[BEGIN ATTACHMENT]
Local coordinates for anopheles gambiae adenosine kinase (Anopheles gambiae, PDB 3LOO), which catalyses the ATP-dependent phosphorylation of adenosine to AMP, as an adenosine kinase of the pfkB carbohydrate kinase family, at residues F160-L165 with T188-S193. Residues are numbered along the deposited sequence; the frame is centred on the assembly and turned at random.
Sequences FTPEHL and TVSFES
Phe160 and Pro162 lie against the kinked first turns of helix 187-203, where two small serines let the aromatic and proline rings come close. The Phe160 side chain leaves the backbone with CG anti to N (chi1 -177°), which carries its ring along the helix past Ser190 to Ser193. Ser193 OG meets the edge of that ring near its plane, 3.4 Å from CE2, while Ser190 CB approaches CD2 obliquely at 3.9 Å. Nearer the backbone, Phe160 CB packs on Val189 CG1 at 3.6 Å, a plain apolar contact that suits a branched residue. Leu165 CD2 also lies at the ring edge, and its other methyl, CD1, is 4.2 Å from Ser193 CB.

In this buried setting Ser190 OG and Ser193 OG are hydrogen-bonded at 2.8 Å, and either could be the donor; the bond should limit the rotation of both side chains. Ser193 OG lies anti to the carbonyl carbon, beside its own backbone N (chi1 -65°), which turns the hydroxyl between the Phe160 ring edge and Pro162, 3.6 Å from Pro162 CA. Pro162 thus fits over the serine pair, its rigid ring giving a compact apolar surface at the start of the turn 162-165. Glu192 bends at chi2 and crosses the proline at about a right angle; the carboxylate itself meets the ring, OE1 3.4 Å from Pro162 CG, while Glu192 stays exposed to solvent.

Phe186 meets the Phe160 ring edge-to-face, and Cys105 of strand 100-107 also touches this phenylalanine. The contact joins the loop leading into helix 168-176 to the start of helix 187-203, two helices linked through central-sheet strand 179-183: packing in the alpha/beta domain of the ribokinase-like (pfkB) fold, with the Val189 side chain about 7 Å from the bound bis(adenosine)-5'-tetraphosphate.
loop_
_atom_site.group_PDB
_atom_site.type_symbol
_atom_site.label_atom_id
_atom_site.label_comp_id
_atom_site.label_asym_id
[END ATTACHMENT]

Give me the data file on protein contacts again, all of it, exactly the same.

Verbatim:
Local coordinates for anopheles gambiae adenosine kinase (Anopheles gambiae, PDB 3LOO), which catalyses the ATP-dependent phosphorylation of adenosine to AMP, as an adenosine kinase of the pfkB carbohydrate kinase family, at residues F160-L165 with T188-S193. Residues are numbered along the deposited sequence; the frame is centred on the assembly and turned at random.
Sequences FTPEHL and TVSFES
Phe160 and Pro162 lie against the kinked first turns of helix 187-203, where two small serines let the aromatic and proline rings come close. The Phe160 side chain leaves the backbone with CG anti to N (chi1 -177°), which carries its ring along the helix past Ser190 to Ser193. Ser193 OG meets the edge of that ring near its plane, 3.4 Å from CE2, while Ser190 CB approaches CD2 obliquely at 3.9 Å. Nearer the backbone, Phe160 CB packs on Val189 CG1 at 3.6 Å, a plain apolar contact that suits a branched residue. Leu165 CD2 also lies at the ring edge, and its other methyl, CD1, is 4.2 Å from Ser193 CB.

In this buried setting Ser190 OG and Ser193 OG are hydrogen-bonded at 2.8 Å, and either could be the donor; the bond should limit the rotation of both side chains. Ser193 OG lies anti to the carbonyl carbon, beside its own backbone N (chi1 -65°), which turns the hydroxyl between the Phe160 ring edge and Pro162, 3.6 Å from Pro162 CA. Pro162 thus fits over the serine pair, its rigid ring giving a compact apolar surface at the start of the turn 162-165. Glu192 bends at chi2 and crosses the proline at about a right angle; the carboxylate itself meets the ring, OE1 3.4 Å from Pro162 CG, while Glu192 stays exposed to solvent.

Phe186 meets the Phe160 ring edge-to-face, and Cys105 of strand 100-107 also touches this phenylalanine. The contact joins the loop leading into helix 168-176 to the start of helix 187-203, two helices linked through central-sheet strand 179-183: packing in the alpha/beta domain of the ribokinase-like (pfkB) fold, with the Val189 side chain about 7 Å from the bound bis(adenosine)-5'-tetraphosphate.
loop_
_atom_site.group_PDB
_atom_site.type_symbol
_atom_site.label_atom_id
_atom_site.label_comp_id
_atom_site.label_asym_id